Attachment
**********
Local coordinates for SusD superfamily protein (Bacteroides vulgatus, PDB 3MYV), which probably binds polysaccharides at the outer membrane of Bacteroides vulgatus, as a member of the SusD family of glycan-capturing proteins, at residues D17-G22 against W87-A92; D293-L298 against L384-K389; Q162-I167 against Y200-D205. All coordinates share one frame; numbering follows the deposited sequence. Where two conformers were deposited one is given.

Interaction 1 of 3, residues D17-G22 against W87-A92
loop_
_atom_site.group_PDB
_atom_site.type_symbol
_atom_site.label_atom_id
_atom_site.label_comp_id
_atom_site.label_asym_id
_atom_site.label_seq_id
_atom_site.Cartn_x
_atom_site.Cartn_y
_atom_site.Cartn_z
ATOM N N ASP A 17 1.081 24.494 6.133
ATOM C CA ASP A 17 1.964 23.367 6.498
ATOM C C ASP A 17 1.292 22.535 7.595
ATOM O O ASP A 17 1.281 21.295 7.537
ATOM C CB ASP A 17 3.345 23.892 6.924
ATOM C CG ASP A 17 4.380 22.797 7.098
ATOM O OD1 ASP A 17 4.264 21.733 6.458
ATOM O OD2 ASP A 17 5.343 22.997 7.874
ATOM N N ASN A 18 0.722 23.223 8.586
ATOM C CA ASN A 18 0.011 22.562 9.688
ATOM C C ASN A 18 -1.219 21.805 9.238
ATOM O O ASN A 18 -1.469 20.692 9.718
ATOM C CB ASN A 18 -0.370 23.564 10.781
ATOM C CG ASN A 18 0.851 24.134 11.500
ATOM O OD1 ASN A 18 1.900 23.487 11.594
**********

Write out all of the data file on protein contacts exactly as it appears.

Local coordinates for SusD superfamily protein (Bacteroides vulgatus, PDB 3MYV), which probably binds polysaccharides at the outer membrane of Bacteroides vulgatus, as a member of the SusD family of glycan-capturing proteins, at residues D17-G22 against W87-A92; D293-L298 against L384-K389; Q162-I167 against Y200-D205. All coordinates share one frame; numbering follows the deposited sequence. Where two conformers were deposited one is given.

Interaction 1 of 3, residues D17-G22 against W87-A92
loop_
_atom_site.group_PDB
_atom_site.type_symbol
_atom_site.label_atom_id
_atom_site.label_comp_id
_atom_site.label_asym_id
_atom_site.label_seq_id
_atom_site.Cartn_x
_atom_site.Cartn_y
_atom_site.Cartn_z
ATOM N N ASP A 17 1.081 24.494 6.133
ATOM C CA ASP A 17 1.964 23.367 6.498
ATOM C C ASP A 17 1.292 22.535 7.595
ATOM O O ASP A 17 1.281 21.295 7.537
ATOM C CB ASP A 17 3.345 23.892 6.924
ATOM C CG ASP A 17 4.380 22.797 7.098
ATOM O OD1 ASP A 17 4.264 21.733 6.458
ATOM O OD2 ASP A 17 5.343 22.997 7.874
ATOM N N ASN A 18 0.722 23.223 8.586
ATOM C CA ASN A 18 0.011 22.562 9.688
ATOM C C ASN A 18 -1.219 21.805 9.238
ATOM O O ASN A 18 -1.469 20.692 9.718
ATOM C CB ASN A 18 -0.370 23.564 10.781
ATOM C CG ASN A 18 0.851 24.134 11.500
ATOM O OD1 ASN A 18 1.900 23.487 11.594